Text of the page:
The controversial issue of Tailings Storage Facilities (TSF) construction and management following a spate of disasters over the last 24 months was unpacked during a breakfast discussion by leading mining services companies Fraser Alexander, Knight Piesold and Webber Wentzel on the sidelines of the annual Investing in Africa Mining Indaba event currently happening in Cape Town.
Hosted by leading, African-focused mining trade journal Mining Review Africa, the discussion focused on the importance of integrated TSF management and attracting investment while containing risk.
A TMF/TSF is a storage area for post-processed ore at a mining operation. It typically comprises a fine-grained material with uneconomic mineral content that is often transported and deposited there as a slurry, from which excess water is recovered. The method of impoundment varies for each mine.
The mining industry will never be the same again following an iron ore tailings dam failure in Brazil in January 2019. As a result, far greater transparency is being requested by investors and insurers with regards to TSF management structures, in addition to requirements by regulators and broader stakeholders.
John Wates, Chairman, Fraser Alexander said: “Public awareness of the risks associated with tailings dams is at an all-time high and stakeholders are now, more than ever, interested in the way in which the mining industry is going to respond. The response is certain to include tighter standards but these standards will not, in themselves, be sufficient. Stakeholders expect improved performance and a reduction in the frequency and severity of failures. This will require elevation of tailings risk management to board level in order to position mining companies to demonstrate tangible and visible reduction in risk levels.”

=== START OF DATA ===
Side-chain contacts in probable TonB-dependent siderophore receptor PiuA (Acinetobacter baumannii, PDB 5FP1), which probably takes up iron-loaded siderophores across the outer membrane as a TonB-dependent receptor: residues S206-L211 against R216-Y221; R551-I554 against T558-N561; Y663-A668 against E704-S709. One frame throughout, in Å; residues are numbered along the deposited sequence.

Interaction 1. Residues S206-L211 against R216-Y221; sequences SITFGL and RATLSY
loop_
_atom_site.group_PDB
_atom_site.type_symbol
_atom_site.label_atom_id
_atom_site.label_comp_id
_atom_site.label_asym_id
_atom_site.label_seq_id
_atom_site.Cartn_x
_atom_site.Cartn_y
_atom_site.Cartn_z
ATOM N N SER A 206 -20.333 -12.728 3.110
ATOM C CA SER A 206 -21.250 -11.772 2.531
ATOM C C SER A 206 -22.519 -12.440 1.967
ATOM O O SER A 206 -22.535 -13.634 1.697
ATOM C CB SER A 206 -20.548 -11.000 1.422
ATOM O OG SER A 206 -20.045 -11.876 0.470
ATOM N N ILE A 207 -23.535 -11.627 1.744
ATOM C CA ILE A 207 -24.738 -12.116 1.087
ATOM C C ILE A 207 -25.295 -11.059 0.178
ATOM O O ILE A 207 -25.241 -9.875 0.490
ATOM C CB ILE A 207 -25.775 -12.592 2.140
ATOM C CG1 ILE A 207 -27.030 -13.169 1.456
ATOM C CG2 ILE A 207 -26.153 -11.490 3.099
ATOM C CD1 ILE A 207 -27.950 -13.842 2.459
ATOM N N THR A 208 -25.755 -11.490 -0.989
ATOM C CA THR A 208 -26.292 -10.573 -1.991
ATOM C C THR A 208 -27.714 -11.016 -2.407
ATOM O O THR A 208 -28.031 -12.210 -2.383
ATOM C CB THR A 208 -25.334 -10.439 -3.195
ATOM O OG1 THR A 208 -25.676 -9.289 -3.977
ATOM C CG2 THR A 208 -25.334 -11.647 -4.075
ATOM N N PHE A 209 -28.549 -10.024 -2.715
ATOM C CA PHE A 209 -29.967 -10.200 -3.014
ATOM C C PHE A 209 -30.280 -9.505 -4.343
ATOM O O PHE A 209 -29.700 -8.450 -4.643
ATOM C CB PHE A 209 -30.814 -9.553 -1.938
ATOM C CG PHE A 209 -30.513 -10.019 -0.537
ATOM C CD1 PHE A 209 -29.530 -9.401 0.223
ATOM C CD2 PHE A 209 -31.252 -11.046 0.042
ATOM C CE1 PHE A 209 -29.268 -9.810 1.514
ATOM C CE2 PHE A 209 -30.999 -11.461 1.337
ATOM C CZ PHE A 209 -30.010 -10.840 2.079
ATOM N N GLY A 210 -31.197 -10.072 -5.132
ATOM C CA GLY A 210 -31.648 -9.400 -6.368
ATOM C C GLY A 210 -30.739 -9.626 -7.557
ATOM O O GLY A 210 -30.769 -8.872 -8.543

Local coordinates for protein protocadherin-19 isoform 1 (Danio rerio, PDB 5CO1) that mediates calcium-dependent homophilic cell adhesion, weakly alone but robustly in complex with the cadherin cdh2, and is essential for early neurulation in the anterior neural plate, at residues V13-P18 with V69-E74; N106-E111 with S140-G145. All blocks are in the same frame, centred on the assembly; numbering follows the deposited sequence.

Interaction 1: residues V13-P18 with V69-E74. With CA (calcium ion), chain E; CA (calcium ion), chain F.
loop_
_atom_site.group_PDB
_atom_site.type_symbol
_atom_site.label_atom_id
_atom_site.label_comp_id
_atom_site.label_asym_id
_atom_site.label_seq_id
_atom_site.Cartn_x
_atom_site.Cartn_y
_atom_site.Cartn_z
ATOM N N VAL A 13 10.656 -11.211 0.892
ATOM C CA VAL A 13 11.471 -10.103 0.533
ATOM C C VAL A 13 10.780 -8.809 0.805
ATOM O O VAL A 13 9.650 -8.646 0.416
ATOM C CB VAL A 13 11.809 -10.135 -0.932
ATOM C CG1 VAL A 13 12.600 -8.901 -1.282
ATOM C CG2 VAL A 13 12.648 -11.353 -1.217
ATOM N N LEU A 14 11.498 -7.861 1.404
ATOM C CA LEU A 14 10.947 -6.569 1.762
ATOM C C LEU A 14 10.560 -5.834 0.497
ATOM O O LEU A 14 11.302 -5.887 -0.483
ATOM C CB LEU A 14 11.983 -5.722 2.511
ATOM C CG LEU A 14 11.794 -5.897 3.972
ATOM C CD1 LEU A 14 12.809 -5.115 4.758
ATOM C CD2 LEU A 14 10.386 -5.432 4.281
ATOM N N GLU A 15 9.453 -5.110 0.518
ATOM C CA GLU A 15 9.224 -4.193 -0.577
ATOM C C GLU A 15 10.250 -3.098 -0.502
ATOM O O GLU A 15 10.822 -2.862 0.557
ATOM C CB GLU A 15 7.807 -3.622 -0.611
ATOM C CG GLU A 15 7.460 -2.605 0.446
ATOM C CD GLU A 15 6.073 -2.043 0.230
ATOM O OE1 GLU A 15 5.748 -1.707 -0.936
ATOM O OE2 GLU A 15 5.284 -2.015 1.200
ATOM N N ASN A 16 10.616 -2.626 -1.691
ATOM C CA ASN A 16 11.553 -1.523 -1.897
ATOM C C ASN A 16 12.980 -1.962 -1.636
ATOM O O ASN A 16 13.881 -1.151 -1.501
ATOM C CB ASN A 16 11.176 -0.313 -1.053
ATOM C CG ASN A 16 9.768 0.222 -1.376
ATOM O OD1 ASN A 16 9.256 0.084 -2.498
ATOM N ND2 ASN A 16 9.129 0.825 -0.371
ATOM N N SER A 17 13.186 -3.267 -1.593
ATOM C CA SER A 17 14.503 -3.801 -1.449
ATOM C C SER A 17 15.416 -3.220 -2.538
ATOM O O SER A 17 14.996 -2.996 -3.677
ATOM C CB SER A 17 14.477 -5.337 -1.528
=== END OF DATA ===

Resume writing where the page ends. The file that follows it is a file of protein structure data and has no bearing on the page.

Regulators are reviewing their guidelines and minimum requirements for design, operation and closure of tailings facilities. This includes international groups such as the International Commission of Large Dams (ICOLD) and the International Council for Mining and Metallurgy (ICMM).
Andrew Copeland, Technical Director, Knight Piésold Southern Africa stressed that: “The Consulting industry has an important part to play in ensuring that TSFs are properly designed and then in partnership with the operator, that they are correctly constructed, commissioned, operated and closed. Many Tailings guidelines have been revised to improve holistic management of TSFs, including technical, social, environmental and governance responsibilities, with ultimate responsibility at an executive level.
“The key risks for achieve safe and stable tailings facilities are extreme rainfall and seismic events. These are infrequent events, but if they do happen, the TSF must be designed to withstand them, in particular the possibility of liquefaction. Dam breach assessments are now mandatory, to understand the potential zone of influence of a failure. KP is well positioned to undertake such tasks.”
Rashaad Carrim, Partner, Webber Wentzel, explained that the poor legacy mining often leaves in communities is very dangerous and detrimental to the industry as it takes time to reverse.
He said it is up to the stakeholders to pull together and save the industry.
“Socially responsible investing is not just a passing fad! This may have been initiated by institutional investors, however, this has resonated and taken hold with the new generation of ordinary investors. Brumadinho was not just a landslide of waste material but an avalanche of investor activism,” he said.
“The poor legacy mining often leaves will take some time to reverse, largely because it has been impacted by unscrupulous operators who take short-cuts in less regulated countries. This can be stopped by withholding investment to such companies and/or by stopping the purchase of their concentrate or mineral.
“It is up to the industry to pull together internationally on this count and Fraser Alexander, Knight Piesold and Webber Wentzel have positioned themselves to bring the mining industry into an era that reduces risks associated with TSFs,” concluded Carrim.